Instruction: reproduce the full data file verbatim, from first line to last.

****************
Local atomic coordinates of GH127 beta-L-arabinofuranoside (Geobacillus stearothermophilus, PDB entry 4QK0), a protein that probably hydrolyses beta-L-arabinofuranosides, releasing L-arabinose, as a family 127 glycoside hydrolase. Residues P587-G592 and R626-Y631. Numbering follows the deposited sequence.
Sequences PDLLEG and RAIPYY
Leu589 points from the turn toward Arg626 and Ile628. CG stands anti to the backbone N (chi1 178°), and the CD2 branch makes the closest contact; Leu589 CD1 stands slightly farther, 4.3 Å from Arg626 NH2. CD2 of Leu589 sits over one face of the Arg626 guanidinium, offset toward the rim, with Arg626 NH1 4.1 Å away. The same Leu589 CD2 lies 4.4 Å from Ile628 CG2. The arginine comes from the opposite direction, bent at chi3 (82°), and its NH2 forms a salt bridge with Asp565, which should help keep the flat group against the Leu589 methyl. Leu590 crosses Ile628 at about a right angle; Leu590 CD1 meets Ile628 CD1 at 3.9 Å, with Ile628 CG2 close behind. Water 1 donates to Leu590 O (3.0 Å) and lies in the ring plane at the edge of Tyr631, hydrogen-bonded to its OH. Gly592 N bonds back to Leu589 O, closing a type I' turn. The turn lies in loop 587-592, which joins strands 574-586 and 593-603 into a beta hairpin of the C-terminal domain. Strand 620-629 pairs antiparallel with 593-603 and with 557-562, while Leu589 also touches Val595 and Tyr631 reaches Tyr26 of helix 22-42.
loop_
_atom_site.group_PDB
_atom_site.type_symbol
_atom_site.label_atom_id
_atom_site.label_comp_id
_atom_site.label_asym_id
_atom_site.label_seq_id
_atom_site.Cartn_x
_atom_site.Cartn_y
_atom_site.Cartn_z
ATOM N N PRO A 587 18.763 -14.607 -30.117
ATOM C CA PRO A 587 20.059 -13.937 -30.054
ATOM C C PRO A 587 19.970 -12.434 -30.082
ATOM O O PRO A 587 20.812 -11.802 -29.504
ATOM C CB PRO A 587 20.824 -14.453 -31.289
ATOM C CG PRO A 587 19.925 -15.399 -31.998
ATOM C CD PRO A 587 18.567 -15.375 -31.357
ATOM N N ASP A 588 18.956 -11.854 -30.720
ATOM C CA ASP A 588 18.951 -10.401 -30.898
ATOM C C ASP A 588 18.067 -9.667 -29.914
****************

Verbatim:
Local atomic coordinates of GH127 beta-L-arabinofuranoside (Geobacillus stearothermophilus, PDB entry 4QK0), a protein that probably hydrolyses beta-L-arabinofuranosides, releasing L-arabinose, as a family 127 glycoside hydrolase. Residues P587-G592 and R626-Y631. Numbering follows the deposited sequence.
Sequences PDLLEG and RAIPYY
Leu589 points from the turn toward Arg626 and Ile628. CG stands anti to the backbone N (chi1 178°), and the CD2 branch makes the closest contact; Leu589 CD1 stands slightly farther, 4.3 Å from Arg626 NH2. CD2 of Leu589 sits over one face of the Arg626 guanidinium, offset toward the rim, with Arg626 NH1 4.1 Å away. The same Leu589 CD2 lies 4.4 Å from Ile628 CG2. The arginine comes from the opposite direction, bent at chi3 (82°), and its NH2 forms a salt bridge with Asp565, which should help keep the flat group against the Leu589 methyl. Leu590 crosses Ile628 at about a right angle; Leu590 CD1 meets Ile628 CD1 at 3.9 Å, with Ile628 CG2 close behind. Water 1 donates to Leu590 O (3.0 Å) and lies in the ring plane at the edge of Tyr631, hydrogen-bonded to its OH. Gly592 N bonds back to Leu589 O, closing a type I' turn. The turn lies in loop 587-592, which joins strands 574-586 and 593-603 into a beta hairpin of the C-terminal domain. Strand 620-629 pairs antiparallel with 593-603 and with 557-562, while Leu589 also touches Val595 and Tyr631 reaches Tyr26 of helix 22-42.
loop_
_atom_site.group_PDB
_atom_site.type_symbol
_atom_site.label_atom_id
_atom_site.label_comp_id
_atom_site.label_asym_id
_atom_site.label_seq_id
_atom_site.Cartn_x
_atom_site.Cartn_y
_atom_site.Cartn_z
ATOM N N PRO A 587 18.763 -14.607 -30.117
ATOM C CA PRO A 587 20.059 -13.937 -30.054
ATOM C C PRO A 587 19.970 -12.434 -30.082
ATOM O O PRO A 587 20.812 -11.802 -29.504
ATOM C CB PRO A 587 20.824 -14.453 -31.289
ATOM C CG PRO A 587 19.925 -15.399 -31.998
ATOM C CD PRO A 587 18.567 -15.375 -31.357
ATOM N N ASP A 588 18.956 -11.854 -30.720
ATOM C CA ASP A 588 18.951 -10.401 -30.898
ATOM C C ASP A 588 18.067 -9.667 -29.914